When Cheryl Beckett-Brown left work as an IT Specialist at Prince Street Elementary School last Wednesday, she left the upbeat song “Happy” playing on one of the teacher’s speakers.
That was the kind of cheerful, thoughtful woman the 55-year-old Salisbury native was.
By around 4 a.m. the next day, Thursday, Oct. 21, Beckett-Brown was dead, shot by a man police arrested, 38-year-old Jason Meredith of Hebron, thought to have been her boyfriend.
Meredith, Delaware State Police said, entered the mobile home where Beckett-Brown lived with a roommate, in the Bethany Crest mobile home community in Clarksville, west of Ocean View, and started firing. Police said Beckett-Brown was dead inside the mobile home by the time police arrived.
Meredith took off in a truck that neighbors described to State Police. A radio broadcast immediately went out and Meredith was soon arrested by a Wicomico County Sheriff’s Office deputy.
Later, police said Meredith would be extradited back to Delaware and charged with second-degree murder, two counts of possession of a firearm during the commission of a felony and first-degree reckless endangering.
Delaware State Police are continuing to investigate. In a news release they said Beckett-Brown and a female roommate were inside the residence when Meredith came to the community and began shooting into the residence, in the 35000 block of Bethany Crest. An assortment of shell casings were located at the scene and it hasn’t yet been determined what kind of gun was used, police said.
Beckett-Brown’s body was taken to the medical examiner’s officer for an autopsy.
News of her death hit Prince Street Elementary School Principal Jason Miller hard.
“I got a call from the superintendent’s office last Thursday afternoon telling me about her death and I was in total shock,” he said.
At work, Beckett-Brown mentioned her son, Anthony Brown, and daughter Roslyn Cornish, and said she had a boyfriend but never hinted that there were relationship problems or that she was at all concerned, Miller said.
“It’s one of those things you can’t wrap your head around. I couldn’t wrap my head around someone potentially in so much distress or potentially worried or scared. She never let it affect her professionalism,” he told the Salisbury Independent this week.
“When I was a classroom teacher I remember Cheryl being a school-based tech coming in to assist. We called her often at the Help Desk for the district and she would remote into your machine or work on trying to fix an issue remotely if she could. Then she became a school tech and we came back together. This is my sixth year as principal at Prince Street Elementary. She was assigned to be our school tech and I was able to work with her very closely over the last year and a half,” he said.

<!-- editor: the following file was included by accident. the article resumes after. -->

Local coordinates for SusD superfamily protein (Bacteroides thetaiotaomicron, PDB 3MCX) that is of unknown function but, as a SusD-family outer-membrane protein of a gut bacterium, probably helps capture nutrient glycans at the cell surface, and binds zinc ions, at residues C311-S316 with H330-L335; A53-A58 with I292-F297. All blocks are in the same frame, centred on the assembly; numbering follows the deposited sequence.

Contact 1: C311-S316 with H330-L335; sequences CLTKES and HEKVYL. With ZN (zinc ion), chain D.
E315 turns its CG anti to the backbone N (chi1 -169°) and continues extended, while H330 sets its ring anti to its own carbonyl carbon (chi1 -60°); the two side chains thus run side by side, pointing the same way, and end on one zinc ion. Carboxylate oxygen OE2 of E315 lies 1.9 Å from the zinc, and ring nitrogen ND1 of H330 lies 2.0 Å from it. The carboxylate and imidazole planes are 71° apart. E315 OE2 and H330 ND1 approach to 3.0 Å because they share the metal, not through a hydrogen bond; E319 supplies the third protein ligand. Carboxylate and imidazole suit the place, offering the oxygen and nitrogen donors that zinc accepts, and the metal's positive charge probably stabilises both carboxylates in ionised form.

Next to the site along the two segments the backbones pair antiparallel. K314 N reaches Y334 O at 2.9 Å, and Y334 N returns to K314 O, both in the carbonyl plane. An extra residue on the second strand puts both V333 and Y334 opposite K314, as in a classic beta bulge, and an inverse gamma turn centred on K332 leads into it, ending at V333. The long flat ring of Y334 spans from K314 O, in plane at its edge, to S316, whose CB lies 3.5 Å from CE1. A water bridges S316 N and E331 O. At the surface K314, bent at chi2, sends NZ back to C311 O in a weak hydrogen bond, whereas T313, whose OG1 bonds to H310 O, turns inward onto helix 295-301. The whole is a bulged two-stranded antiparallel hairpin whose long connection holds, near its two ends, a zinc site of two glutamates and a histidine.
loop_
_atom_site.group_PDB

Jessica Grimes is the teacher for whom Beckett-Brown left the song “Happy” playing.
“She had been in to fix my sound. I had accidentally unplugged a cord when getting my charger. I took the kids to Specials and when I returned she had it fixed and the ‘Happy’ video playing so I would know the sound was coming through the ceiling again. So we danced and I apologized I had messed it up. We laughed at how confusing all the technology is now,” Grimes said.
Salisbury City Councilwoman April Jackson worked at Accurate Optical in Salisbury with Beckett-Brown in the 1980s and said she last saw her about three years ago.
“She was a sweetheart. Very soft spoken. Just never a problem out of her. Laid back. She was a kind soul,” Jackson said.
“Cheryl had a heart of gold,” her childhood friend Crystal Carnegie said.
“She was very quiet, very reserved, but very, very friendly. Once you got to know her there was no way you couldn’t be friends with her. She had a good demeanor,” said Carnegie, who graduated from Wicomico High School with Beckett-Brown in 1984.
“The last time I talked to her was maybe a year or so ago. A friend of hers died from covid and we were reminiscing. At that time she was living in Mardela. I don’t know when she moved to Delaware but I understand she went there for refuge. We were classmates, neighbors. We probably have known each other since when I moved to the area in fifth grade, around 1976,” Carnegie said.
Carnegie said she received a message from a former classmate last Thursday morning telling her about Beckett-Brown’s death.
“When I read it, it was gut-wrenching, especially about somebody who never bothered anybody and somebody breaks into their house like that. Cheryl wasn’t the type of person who was in your business or bothered you. She was a good person. She had a heart of gold,” she said.
Beckett-Brown’s daughter, Cornish, posting on Facebook, asked friends to “please light my Mommy a candle.”
She posted a photograph of herself with her mother and thanked those who sent condolences.
“This is going to be really hard for my family and myself,” Cornish wrote.
“My mother didn’t pass, she was murdered. Right now she would be at work about to start her weekend. Continue to pray for my family and peace that surpasses all understanding.”